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Help For Parents! Discover How Your Child's Behaviour Can Change

Updated on November 6, 2014
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Christine, a wife, mother and homemaker for over 30 years, has an NVQ3 in Childcare & Education & loves cooking, music, health & nutrition.

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Are you struggling with your child's behaviour?

It can be quite a shock to realise that despite your conscientious parenting, you have child behaviour problems such as child hitting, child biting or disobedience of the sort that may be causing chaos, unrest and exhaustion in the family. Even though you may have carefully planned parenting styles, plenty of parenting advice and the support resources you have used so far, you still have a problem. Maybe you have been so keen to do a good job that you have attended parenting classes or read books on parenting and parenting magazines. But you no longer want the theories of parenting, you want to see it working in practice! By now you may be asking questions such as: where did it go wrong, whose fault is it, what is child discipline or is there any help for today's parents? Somewhere a window will have been opened that triggered your child's behaviour which, unless recognised and released will remain and fester, eventually becoming toxic. Read on- there is help and encouragement ahead with these easy to put into practice parenting tips.


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One who walks the road with love will never walk the road alone.

— C. T. Davis

Nine Reasons Why The Behaviour Of Children Might Be Difficult

  1. unrest between the parents including separation and divorce that the child may take as a personal rejection
  2. problems with school work or relationships and feelings of frustration in not being able to tell anyone for fear of being reprimanded or judged
  3. too much parental control or authoritative parenting- so that the child doesn't feel able to make their own decisions (and mistakes) and find and be themselves
  4. the addition of a new family member (new baby, step parent) that may make them feel excluded
  5. frequent comparisons between themselves and their siblings that make them feel inadequate
  6. the death of a family member, friend or even pet that can make them feel deserted and let down
  7. in the case of foster parenting, the child might be angry at not being able to stay with their birth parents and siblings
  8. a lack of attention from busy parents
  9. Your child might have a disorder such as ADD or ADHD, for which you might need to seek specialist information and help .

How Should We Deal With Unacceptable Behaviour ? - Is the kids time out/naughty chair a good method of child discipline?

This is "kids time out" in a place away from the incident, where the child can think and cool down for one minute for every year of their life.

Should "Kids Time Out" be used?

A method of Active Parenting that applies to all ages, including parenting teens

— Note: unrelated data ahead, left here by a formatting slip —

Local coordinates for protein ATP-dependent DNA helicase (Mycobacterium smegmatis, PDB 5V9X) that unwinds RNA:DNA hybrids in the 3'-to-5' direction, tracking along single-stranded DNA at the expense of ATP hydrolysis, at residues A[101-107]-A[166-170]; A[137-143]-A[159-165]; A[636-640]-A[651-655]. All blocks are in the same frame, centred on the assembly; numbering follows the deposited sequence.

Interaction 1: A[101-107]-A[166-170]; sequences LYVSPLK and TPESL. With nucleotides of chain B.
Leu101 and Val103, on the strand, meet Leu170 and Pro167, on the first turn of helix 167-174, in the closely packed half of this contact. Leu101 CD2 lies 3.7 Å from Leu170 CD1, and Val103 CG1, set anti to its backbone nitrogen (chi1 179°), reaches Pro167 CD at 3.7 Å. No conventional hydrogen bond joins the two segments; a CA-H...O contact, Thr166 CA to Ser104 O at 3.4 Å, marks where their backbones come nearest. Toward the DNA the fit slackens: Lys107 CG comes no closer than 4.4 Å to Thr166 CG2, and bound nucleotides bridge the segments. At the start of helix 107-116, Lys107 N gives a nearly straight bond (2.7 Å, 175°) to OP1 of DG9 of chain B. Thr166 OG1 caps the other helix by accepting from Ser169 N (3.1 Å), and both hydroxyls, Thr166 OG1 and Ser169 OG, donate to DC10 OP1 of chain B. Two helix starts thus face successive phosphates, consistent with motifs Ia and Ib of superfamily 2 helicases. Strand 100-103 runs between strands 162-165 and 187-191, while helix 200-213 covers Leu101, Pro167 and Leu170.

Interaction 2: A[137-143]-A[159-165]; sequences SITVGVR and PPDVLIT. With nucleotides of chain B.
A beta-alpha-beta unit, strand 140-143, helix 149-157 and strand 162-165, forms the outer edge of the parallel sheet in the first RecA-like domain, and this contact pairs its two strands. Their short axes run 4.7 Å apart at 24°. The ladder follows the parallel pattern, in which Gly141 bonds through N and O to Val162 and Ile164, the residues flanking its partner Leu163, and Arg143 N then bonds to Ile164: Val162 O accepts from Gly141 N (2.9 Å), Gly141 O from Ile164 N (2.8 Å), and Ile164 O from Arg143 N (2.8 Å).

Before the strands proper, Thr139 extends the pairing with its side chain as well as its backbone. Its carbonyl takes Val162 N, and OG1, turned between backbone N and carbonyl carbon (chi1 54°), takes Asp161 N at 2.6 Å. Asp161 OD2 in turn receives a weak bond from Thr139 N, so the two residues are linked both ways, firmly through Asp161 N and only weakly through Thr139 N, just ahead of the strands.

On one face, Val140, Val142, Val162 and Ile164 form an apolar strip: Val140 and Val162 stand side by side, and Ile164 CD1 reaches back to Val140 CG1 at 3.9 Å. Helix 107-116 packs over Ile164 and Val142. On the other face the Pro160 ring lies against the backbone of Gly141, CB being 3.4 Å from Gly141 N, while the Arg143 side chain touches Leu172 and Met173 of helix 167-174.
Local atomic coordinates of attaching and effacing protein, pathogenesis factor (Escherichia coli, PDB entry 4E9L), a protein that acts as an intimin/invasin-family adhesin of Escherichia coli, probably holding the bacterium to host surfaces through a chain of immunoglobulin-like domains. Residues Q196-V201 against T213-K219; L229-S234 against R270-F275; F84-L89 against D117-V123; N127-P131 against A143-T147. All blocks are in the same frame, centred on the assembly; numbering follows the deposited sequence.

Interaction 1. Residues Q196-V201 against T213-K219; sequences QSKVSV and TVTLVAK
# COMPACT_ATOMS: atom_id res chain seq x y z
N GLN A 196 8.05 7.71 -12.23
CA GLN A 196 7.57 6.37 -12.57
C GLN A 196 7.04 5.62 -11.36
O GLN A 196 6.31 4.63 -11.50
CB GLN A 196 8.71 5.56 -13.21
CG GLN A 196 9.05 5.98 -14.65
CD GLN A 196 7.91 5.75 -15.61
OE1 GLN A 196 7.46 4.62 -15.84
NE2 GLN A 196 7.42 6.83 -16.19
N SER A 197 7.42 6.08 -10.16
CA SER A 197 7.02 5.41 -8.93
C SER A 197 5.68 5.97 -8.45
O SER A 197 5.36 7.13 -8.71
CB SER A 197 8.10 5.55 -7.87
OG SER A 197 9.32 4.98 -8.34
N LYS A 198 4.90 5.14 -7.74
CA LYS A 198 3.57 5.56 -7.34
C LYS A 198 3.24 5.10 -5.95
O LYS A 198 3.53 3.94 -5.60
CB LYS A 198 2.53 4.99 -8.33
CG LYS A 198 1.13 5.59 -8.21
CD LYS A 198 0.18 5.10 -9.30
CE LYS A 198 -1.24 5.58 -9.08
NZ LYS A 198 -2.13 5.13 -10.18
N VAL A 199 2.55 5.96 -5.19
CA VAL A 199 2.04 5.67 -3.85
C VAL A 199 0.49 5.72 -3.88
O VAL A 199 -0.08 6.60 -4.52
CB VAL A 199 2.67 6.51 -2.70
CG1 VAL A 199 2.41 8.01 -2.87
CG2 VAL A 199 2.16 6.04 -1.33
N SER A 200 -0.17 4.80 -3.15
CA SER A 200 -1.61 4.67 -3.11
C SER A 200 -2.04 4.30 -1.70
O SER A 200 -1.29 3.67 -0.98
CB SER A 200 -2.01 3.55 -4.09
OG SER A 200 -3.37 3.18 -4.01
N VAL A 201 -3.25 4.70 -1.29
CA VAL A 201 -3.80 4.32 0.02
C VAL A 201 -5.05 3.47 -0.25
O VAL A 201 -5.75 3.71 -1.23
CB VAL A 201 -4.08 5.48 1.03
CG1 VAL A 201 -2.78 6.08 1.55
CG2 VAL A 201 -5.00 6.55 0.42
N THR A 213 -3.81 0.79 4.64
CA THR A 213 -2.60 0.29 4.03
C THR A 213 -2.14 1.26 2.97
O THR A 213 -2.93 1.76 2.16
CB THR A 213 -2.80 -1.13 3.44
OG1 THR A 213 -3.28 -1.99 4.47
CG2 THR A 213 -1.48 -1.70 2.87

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Helping Behaviour- 4 Ways To Manage It

  1. Give them time and undivided attention to sit and talk to you on a regular basis, but without any pressure. Do it in a way that makes them feel valued and special by setting aside time and a nice place (maybe whilst playing together). You might need time to win their trust first before they really start opening up, until they start feeling that you like them and won't judge them or react angrily to what they tell you. This will especially be the case with step parenting or foster parenting.
  2. Give them space to be alone sometimes, with the freedom to cry, yell or smack a cushion to let go of pent up feelings. Don't feel that you always have to run to them to justify how they feel. It's not a matter of who is right or wrong, but of giving them a safe environment to let go. You don't always have to know either. Respect their privacy if they want it. It might not be anything to do with you, but something that happened at school or in the case of foster children, their past home life.
  3. When something unusual happens in the family, be sensitive to their feelings at the same time remembering that you may be feeling emotional too. Learn to respect each other by not allowing your feelings to invade the other person, but at the same time being honest and admitting to your child when you are struggling.
  4. Helping behaviour in a young child: if they are having an anger/temper tantrum they will need to be taken away from other people or things that they could harm and placed in a corner until they have let it go. It is important that they are allowed to let it go in a safe place, (not in a place of fear- e.g. a locked room) but then required to apologise for any unacceptable behaviour before being allowed to leave the corner. Usually one minute for each year of their age is the right amount of time. This should not be seen so much as a punishment as an opportunity to reflect on their actions. When this method is undertaken with consistency, it is a very effective form of child discipline.

On Changing Behaviour In Children And Surrounding Issues - Discover what other people have to say about screamfree parenting

Screamfree Parenting
Screamfree Parenting